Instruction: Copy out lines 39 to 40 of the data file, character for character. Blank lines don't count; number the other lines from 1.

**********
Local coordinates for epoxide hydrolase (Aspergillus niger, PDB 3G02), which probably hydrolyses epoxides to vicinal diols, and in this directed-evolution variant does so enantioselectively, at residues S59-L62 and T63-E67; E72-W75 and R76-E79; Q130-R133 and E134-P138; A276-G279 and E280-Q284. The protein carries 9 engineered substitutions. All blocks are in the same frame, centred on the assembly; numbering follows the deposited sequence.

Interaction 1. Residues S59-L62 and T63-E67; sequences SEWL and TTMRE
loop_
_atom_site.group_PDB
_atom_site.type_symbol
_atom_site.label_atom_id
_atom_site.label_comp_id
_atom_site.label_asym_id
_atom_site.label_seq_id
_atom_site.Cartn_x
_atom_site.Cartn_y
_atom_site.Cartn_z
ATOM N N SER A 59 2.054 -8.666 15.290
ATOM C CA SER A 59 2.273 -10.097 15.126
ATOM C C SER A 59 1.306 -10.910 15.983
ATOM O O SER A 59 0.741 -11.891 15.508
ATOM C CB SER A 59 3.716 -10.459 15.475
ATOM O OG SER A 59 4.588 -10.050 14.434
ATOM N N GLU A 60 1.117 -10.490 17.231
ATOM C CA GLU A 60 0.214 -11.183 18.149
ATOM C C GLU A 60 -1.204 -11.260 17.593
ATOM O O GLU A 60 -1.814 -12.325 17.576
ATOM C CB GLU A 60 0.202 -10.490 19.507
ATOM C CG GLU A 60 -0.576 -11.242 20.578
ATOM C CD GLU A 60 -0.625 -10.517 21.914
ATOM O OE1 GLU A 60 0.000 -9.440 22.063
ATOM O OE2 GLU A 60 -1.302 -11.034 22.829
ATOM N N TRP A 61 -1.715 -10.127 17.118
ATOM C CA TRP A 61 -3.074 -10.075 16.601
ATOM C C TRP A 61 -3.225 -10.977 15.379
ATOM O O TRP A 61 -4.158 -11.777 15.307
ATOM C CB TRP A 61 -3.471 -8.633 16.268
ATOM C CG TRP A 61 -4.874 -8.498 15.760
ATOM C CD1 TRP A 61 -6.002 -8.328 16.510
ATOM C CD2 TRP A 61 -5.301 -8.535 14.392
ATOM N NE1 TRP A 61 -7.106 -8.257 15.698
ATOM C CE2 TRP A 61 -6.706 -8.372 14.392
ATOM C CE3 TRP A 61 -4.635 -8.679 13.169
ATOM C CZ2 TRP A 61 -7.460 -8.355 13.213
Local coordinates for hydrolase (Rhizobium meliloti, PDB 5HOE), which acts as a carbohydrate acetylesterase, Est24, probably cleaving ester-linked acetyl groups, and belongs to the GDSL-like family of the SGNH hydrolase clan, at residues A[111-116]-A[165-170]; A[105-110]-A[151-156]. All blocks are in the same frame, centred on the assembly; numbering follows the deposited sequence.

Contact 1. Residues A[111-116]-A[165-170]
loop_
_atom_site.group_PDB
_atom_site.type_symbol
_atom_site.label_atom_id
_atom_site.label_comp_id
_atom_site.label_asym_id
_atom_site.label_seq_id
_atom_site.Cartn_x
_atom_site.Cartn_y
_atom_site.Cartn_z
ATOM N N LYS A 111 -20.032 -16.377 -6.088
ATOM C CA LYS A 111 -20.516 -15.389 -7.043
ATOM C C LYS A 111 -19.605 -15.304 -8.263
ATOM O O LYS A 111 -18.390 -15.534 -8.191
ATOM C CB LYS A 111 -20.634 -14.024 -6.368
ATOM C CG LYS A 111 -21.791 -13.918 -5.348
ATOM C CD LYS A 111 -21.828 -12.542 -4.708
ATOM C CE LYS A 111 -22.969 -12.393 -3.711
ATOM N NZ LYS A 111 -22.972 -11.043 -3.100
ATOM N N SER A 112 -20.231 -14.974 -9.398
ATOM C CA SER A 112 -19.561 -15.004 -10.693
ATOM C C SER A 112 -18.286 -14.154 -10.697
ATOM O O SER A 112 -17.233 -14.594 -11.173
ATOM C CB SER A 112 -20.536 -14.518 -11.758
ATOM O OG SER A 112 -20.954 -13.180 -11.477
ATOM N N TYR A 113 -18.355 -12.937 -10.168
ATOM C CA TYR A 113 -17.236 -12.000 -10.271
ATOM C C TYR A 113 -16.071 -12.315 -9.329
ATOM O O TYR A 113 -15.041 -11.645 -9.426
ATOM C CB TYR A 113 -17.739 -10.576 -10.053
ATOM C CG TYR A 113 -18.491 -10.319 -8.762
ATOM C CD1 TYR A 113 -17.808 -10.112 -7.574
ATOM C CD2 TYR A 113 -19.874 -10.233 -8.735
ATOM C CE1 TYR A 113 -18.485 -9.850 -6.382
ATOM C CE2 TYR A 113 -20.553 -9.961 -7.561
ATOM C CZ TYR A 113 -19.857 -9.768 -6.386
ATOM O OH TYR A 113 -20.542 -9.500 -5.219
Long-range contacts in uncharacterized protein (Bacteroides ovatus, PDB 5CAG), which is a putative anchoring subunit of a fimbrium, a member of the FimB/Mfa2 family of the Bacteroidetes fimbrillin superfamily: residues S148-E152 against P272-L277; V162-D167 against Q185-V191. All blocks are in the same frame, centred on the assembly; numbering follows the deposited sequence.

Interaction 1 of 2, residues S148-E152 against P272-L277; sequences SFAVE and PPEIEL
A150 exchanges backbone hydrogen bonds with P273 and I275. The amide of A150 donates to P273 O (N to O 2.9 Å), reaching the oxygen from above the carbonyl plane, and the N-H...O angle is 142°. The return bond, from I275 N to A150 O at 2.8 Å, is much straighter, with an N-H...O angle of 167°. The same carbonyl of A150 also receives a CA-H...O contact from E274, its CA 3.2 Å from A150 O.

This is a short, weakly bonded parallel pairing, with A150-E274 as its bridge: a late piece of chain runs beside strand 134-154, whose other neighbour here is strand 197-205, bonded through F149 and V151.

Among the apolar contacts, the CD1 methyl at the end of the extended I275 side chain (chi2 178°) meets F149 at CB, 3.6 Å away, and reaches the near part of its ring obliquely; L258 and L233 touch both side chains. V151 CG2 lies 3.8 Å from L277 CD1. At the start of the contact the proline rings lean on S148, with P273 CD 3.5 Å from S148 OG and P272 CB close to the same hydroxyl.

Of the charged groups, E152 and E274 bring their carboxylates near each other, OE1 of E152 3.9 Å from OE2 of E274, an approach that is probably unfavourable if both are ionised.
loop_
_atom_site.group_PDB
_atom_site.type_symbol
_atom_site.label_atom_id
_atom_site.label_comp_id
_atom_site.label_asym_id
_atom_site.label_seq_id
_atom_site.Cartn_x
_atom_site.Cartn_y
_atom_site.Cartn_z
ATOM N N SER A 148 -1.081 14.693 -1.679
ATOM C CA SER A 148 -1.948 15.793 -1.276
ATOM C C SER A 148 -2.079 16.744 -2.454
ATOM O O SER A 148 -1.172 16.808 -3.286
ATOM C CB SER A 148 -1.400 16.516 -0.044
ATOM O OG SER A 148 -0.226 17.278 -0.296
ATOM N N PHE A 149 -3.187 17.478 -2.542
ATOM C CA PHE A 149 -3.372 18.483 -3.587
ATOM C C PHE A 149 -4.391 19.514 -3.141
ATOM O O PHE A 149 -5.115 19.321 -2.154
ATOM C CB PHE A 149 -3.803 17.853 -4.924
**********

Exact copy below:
ATOM C CZ2 TRP A 61 -7.460 -8.355 13.213
Local coordinates for hydrolase (Rhizobium meliloti, PDB 5HOE), which acts as a carbohydrate acetylesterase, Est24, probably cleaving ester-linked acetyl groups, and belongs to the GDSL-like family of the SGNH hydrolase clan, at residues A[111-116]-A[165-170]; A[105-110]-A[151-156]. All blocks are in the same frame, centred on the assembly; numbering follows the deposited sequence.